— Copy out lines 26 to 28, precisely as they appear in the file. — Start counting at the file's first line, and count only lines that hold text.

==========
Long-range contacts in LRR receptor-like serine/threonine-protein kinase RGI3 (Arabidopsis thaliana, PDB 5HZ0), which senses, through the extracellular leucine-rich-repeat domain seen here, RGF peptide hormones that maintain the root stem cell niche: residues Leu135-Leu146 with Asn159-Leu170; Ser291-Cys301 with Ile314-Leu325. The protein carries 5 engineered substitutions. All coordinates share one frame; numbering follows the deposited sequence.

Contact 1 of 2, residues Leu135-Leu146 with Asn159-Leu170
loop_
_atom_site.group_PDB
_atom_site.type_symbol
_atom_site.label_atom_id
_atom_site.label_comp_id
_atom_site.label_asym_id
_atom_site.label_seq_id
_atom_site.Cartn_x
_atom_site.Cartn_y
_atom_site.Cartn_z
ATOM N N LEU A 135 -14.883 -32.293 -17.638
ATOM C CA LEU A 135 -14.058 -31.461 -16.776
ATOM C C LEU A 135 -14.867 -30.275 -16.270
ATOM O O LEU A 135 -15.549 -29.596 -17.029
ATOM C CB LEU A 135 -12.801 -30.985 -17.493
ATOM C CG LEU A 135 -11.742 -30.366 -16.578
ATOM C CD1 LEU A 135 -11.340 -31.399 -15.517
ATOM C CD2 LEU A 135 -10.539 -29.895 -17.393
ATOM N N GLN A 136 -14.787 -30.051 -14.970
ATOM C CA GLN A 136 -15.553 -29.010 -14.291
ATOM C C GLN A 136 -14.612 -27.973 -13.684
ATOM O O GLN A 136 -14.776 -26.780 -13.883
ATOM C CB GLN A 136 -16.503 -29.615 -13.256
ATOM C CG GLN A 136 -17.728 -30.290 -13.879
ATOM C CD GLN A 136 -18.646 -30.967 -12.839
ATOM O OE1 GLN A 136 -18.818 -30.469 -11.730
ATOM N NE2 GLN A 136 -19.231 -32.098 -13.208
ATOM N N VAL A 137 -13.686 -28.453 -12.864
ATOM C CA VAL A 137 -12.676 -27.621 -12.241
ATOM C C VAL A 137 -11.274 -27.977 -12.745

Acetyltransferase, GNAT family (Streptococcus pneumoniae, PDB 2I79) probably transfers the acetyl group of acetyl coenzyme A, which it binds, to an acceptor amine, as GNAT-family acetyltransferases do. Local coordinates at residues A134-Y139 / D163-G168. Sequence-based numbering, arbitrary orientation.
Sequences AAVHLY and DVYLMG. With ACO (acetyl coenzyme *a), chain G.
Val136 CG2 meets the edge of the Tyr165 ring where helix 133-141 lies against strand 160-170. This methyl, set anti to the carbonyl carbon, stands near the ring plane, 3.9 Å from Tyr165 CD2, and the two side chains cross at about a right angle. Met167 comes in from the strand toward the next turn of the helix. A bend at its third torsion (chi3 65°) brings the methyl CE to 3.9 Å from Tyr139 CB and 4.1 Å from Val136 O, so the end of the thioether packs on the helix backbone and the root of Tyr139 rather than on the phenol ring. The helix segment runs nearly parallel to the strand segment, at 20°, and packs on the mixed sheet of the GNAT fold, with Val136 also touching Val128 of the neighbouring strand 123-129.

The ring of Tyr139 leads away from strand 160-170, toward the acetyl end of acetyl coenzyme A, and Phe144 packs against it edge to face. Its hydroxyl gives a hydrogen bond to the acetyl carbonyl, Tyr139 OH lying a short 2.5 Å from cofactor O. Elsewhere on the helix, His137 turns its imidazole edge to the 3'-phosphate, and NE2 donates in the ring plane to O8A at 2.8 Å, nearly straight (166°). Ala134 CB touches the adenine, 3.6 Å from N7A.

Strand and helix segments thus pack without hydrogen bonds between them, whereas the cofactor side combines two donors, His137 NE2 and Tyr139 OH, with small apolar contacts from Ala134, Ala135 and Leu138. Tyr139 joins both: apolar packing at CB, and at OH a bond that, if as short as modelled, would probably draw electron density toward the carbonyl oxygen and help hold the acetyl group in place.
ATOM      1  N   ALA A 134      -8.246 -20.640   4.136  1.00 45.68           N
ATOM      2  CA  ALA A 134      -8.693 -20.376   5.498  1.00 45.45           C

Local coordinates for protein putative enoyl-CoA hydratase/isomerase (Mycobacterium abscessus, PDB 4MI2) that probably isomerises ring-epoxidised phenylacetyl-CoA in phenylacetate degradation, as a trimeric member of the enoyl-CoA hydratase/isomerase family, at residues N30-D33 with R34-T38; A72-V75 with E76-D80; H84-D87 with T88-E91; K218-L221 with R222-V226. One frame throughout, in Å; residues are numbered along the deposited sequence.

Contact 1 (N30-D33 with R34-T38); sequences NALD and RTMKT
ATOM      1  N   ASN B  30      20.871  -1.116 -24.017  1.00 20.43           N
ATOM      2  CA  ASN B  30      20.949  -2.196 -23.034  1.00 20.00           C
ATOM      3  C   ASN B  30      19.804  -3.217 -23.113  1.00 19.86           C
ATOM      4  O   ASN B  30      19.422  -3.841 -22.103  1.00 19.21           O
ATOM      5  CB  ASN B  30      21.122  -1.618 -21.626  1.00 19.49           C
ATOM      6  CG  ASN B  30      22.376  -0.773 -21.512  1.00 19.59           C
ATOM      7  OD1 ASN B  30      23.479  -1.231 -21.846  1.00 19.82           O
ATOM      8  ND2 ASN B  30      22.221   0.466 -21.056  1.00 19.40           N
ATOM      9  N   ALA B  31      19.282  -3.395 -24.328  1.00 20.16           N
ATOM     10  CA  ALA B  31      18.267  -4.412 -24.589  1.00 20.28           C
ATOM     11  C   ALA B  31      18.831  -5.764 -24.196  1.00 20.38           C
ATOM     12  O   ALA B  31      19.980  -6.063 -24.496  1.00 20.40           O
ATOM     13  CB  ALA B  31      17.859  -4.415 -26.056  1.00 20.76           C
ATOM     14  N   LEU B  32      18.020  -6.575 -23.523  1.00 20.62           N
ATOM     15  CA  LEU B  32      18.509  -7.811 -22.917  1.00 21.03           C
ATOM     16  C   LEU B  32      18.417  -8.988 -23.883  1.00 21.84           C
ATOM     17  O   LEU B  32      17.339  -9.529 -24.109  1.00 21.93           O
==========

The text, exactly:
ATOM C CG GLN A 136 -17.728 -30.290 -13.879
ATOM C CD GLN A 136 -18.646 -30.967 -12.839
ATOM O OE1 GLN A 136 -18.818 -30.469 -11.730